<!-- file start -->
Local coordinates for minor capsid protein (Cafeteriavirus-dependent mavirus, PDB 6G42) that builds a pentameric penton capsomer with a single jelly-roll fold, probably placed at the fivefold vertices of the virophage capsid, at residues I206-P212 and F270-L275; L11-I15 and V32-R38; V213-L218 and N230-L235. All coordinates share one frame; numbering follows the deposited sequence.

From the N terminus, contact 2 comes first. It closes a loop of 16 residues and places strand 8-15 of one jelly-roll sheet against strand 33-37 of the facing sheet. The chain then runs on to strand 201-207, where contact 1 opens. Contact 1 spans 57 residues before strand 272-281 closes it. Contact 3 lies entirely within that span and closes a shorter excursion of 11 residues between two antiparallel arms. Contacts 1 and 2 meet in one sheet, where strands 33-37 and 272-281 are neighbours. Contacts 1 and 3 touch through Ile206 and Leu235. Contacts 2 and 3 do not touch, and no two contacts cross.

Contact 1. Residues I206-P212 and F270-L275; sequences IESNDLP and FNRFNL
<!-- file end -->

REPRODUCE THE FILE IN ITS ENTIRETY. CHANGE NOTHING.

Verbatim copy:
Local coordinates for minor capsid protein (Cafeteriavirus-dependent mavirus, PDB 6G42) that builds a pentameric penton capsomer with a single jelly-roll fold, probably placed at the fivefold vertices of the virophage capsid, at residues I206-P212 and F270-L275; L11-I15 and V32-R38; V213-L218 and N230-L235. All coordinates share one frame; numbering follows the deposited sequence.

From the N terminus, contact 2 comes first. It closes a loop of 16 residues and places strand 8-15 of one jelly-roll sheet against strand 33-37 of the facing sheet. The chain then runs on to strand 201-207, where contact 1 opens. Contact 1 spans 57 residues before strand 272-281 closes it. Contact 3 lies entirely within that span and closes a shorter excursion of 11 residues between two antiparallel arms. Contacts 1 and 2 meet in one sheet, where strands 33-37 and 272-281 are neighbours. Contacts 1 and 3 touch through Ile206 and Leu235. Contacts 2 and 3 do not touch, and no two contacts cross.

Contact 1. Residues I206-P212 and F270-L275; sequences IESNDLP and FNRFNL